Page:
The BBC Master 128 has a CMOS NVRAM and battery system for storing configuration information. I assume that a dead or removed battery just leads to the NVRAM reverting to defaults or other non-harmful state.

Short of replacing the battery, can the BBC Master still be used to its full extent? How would one use it, and what MOS commands are needed?

3 Answers 3


I don't know how cleanly memory adopts a default state upon battery failure but even at worst you can still use the machine almost as normal: hold down R while switching on to reset the CMOS RAM. You'll be told that it is reset and prompted to press break for a warm reboot, at which point you should be back to factory defaults and safe at least until your next power cycle.

*STATUS (or *ST.) can be used to see what settings are currently stored; *CONFIGURE (or *CO.) can be used to set CMOS values. If status reports a line like:


i.e. use the ROM in slot 0 as the default language, then you can set that by:


i.e. use the ROM in slot 12 as the default language. The built-in BASIC ROM appears in slot 12.

NOTE: A BBC Master 128 with the default Megabit ROM chip will, upon resetting the CMOS and doing a warm reset, drop the machine into ADFS. If there are no disk devices available, then the BBC will hang until the user aborts by pressing CTRL+D+BREAK.

  • If I understand correctly, then not replacing the battery results in at least one feature being lost - the ability to control which ROM is "auto-started" when the Beeb is powered on. Any other significant features lost? What I'm getting at is what's the cost to the user to never replace the battery.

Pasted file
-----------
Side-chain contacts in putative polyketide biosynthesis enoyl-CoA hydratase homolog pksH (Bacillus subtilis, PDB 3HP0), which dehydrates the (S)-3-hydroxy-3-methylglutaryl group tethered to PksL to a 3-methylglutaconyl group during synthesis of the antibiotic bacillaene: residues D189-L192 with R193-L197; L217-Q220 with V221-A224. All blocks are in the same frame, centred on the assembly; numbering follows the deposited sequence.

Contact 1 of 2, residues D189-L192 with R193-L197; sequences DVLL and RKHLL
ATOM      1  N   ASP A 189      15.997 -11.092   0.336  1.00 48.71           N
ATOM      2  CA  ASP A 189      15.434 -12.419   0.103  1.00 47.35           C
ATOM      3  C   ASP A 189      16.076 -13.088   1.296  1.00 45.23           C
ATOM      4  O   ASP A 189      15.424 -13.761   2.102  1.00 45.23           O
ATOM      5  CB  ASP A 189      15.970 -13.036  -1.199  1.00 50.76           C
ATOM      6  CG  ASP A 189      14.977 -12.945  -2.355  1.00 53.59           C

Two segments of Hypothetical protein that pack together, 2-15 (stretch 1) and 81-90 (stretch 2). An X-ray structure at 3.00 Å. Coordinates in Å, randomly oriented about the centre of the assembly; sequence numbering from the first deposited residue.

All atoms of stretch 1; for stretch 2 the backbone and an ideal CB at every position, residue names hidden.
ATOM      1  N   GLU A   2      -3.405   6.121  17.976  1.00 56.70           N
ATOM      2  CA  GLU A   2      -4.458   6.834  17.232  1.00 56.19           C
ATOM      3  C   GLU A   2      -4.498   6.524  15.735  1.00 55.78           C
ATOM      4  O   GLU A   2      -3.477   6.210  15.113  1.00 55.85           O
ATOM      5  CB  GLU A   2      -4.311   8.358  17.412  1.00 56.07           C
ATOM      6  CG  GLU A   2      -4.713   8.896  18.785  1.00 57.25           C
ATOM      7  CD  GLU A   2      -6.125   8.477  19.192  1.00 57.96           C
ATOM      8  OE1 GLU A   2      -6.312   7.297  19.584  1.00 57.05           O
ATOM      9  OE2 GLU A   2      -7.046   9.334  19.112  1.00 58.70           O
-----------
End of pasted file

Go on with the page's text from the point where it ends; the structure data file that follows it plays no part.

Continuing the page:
– Brian H
    Commented Jun 16, 2017 at 15:24

It will work fine. As you imagined, on power-up will store default values in the NVRAM, which will later disappear on power-off. I have used a few like this in the deep and distant past.

I'm not quite sure what you mean by 'what MOS commands are needed'. But the above explanation may make than question irrelevant anyway.

  • Will I get dropped into BBC BASIC?
    – Brian H
    Commented Jun 14, 2017 at 19:14
  • I should imagine so. The Advanced Reference Manual doesn't say what happens but you could take a look into the MOS source code.
    – TonyM
    Commented Jun 14, 2017 at 19:20
  • @BrianH: You will go into BBC Basic if that is the first available language ROM. The OS will scan the ROMs and enter the first that it sees. This will be BASIC unless someone has been fiddling.
    – Chenmunka
    Commented Jun 15, 2017 at 7:35
  • This doesn't match my experiance, the master has the ability to soft-disable roms and at least on the ones I used with no battery it came up with all of them disabled. Commented Sep 19, 2018 at 18:36

In my experiance a master without a battery will drop you into a "* commands" prompt with the sideways roms disabled.

You can re-enable the roms manually with *configure, set up your preffered languages etc. Apparently as another poster has said there is also a reset CMOS hotkey which is probablly quicker (but which I did not know about when I was last dealing with BBC masters)

Personally I would recommend fitting a battery holder in which you can use normal AA batteries.

  • proper replacement lithium thionyl chloride batteries aren't that expensive, and they're less likely to leak if you forget about them for a decade than AAs
    – scruss
    Commented Jun 23, 2018 at 16:20

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